DPA 4061 pair
The main test for the DPA mics was to see how they coped with high power levels like engine exhausts and machinery. The main reason I have been considering acquiring these mics is because their small size and high power level capacity make them excellent for recording cars, bikes, planes etc. The first test today was to attach them to a motorbike and see how they handled it. One of the guys I worked with has a Honda CBR 600 which was a perfect subject for what I needed. I attached the first mic to one of the rear indicators about two inches from the exhaust. (The CBR has a single central exhaust that comes out from under the seat.) I really wanted to push these mics and see what they could handle. Even though I wanted to capture some bike samples I was happy to risk not getting anything useful to see just how good these were.
The second mic I attached to one of the front indicators. The weather was pretty bad on the day so I didn’t have the luxury to really work out a good location for the front mic. Considering this was mainly a test I was more interested in how the mic coped rather than positioning it perfectly. The leads for both mics were taped down with basic electrical tape and attached to the H4N which I placed a backpack which the rider wore while riding. I then sat and read a book while my friend went for a ride. The results were better than I had hoped for. The rear mic captured pure exhaust output with no tyre sound and no unwanted sounds from anything else. The front mic was slightly less perfect. It captured excellent samples, but even with a foam cover and a Rycote fluffy wind jammer it still picked up some wind noise. I think this was largely due to its positioning. The fairing on the front of the bike was deflecting the wind past the bike, but I think it was directing it straight over the mic. It was a good lesson for the future, next time I will place the mic closer to the engine itself. Both mics however captured excellent samples and proved they could do what I needed them to.
The second test for the day was to rerecord my friends Nissan 350Z. He has had some new exhausts installed and was quite keen to get me to record it with the new sounds. Last time the biggest issue I had was mounting mics on the car itself. The beauty of the mics I was using is that they are so small I can pretty much tap them to anything. I mounted one near the exhaust and one under the bonnet. Another issue was that the 350Z is such a smooth design that there is nothing past the exhaust and no way to attach anything near its output, so the mic itself was about three inches back from the end of the exhaust. Again the results were pretty good. The mics did what I needed them to, any issues with the material captured was from placement. I think the DPAs have proven that they can do what I need of them, so I plan on ordering a couple.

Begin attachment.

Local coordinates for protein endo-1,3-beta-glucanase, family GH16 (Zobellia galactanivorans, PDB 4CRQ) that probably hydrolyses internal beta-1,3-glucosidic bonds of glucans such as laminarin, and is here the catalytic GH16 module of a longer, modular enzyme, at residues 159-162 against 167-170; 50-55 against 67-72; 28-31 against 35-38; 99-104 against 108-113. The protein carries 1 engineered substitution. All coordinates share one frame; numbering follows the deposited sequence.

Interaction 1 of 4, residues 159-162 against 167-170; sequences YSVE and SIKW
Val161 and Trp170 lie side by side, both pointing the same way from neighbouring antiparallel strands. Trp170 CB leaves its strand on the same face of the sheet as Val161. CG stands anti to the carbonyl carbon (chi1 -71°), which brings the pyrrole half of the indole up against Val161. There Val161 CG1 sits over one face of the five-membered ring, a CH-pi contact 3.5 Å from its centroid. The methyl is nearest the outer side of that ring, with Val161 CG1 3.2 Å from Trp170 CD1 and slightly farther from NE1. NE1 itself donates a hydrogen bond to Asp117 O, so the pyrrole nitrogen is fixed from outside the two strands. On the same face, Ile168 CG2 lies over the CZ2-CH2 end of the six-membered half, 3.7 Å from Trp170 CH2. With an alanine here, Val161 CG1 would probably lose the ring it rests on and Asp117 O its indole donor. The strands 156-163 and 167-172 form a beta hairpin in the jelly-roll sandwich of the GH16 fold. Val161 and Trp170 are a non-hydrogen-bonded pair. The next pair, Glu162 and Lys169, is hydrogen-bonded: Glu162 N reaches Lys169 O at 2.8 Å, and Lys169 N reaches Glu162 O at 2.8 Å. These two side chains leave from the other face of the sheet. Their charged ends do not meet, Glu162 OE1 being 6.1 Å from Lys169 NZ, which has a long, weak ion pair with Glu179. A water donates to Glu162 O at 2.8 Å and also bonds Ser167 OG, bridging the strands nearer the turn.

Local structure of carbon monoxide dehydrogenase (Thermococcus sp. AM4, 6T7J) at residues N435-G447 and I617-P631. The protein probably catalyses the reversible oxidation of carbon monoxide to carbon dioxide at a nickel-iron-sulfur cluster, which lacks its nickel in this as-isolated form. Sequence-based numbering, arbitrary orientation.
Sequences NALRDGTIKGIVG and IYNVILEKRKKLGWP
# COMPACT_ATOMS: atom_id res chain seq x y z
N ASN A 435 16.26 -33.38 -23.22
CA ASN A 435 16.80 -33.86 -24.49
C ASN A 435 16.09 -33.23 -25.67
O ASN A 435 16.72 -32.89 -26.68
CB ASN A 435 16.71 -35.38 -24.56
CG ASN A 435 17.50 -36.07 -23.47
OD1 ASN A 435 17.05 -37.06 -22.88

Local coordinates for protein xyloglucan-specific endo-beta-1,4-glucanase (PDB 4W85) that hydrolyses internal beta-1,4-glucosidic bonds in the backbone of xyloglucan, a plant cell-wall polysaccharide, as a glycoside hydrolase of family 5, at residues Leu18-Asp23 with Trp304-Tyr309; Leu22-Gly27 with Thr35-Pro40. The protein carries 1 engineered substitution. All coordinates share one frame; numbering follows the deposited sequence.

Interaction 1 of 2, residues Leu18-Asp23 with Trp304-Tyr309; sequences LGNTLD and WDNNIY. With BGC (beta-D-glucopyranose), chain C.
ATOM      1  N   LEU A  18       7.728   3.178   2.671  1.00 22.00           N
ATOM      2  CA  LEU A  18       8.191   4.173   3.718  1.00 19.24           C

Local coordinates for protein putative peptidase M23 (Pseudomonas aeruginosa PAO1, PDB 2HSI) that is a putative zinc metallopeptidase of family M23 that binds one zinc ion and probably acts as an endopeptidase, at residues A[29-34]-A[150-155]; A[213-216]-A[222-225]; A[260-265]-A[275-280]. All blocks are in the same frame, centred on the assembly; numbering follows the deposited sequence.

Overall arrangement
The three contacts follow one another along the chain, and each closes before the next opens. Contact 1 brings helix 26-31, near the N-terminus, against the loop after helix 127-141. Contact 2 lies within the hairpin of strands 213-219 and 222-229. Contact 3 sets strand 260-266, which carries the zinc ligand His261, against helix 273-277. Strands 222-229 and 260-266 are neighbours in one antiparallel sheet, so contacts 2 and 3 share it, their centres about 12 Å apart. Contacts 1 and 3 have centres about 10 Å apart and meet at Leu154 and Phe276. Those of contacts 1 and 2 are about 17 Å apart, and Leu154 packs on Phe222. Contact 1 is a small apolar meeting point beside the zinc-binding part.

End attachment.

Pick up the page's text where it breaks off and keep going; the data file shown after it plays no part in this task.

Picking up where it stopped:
The next step will be to get access to a car I can spend some time on. The make and model is not the issue, its having the time to try a range of mic positions and see what different results I can get. Whenever I have someone help me out by offering their car or bike or nuclear powered tractor to record I always feel awkward if I take too long. Setting up mics correctly and finding the best position can sometimes be very time consuming. The more time I spend on my own finding the best method and mic placements for recording a car generally, the less of someone else’s time I will take up when I get the opportunity to record something new. This won’t always work, cars come in lots of different shapes and sizes, but I should be able to at least come up with some basic guidelines for car recording session. It might be worth putting some of these into a tutorial once I have some good general concepts. I’m travelling to Adelaide in a couple of weeks, I might spend a day recording the hire car in different ways and see what I can come up with.
Stephan Schütze has been recording sounds for over twenty years. This journal logs his thoughts and experiences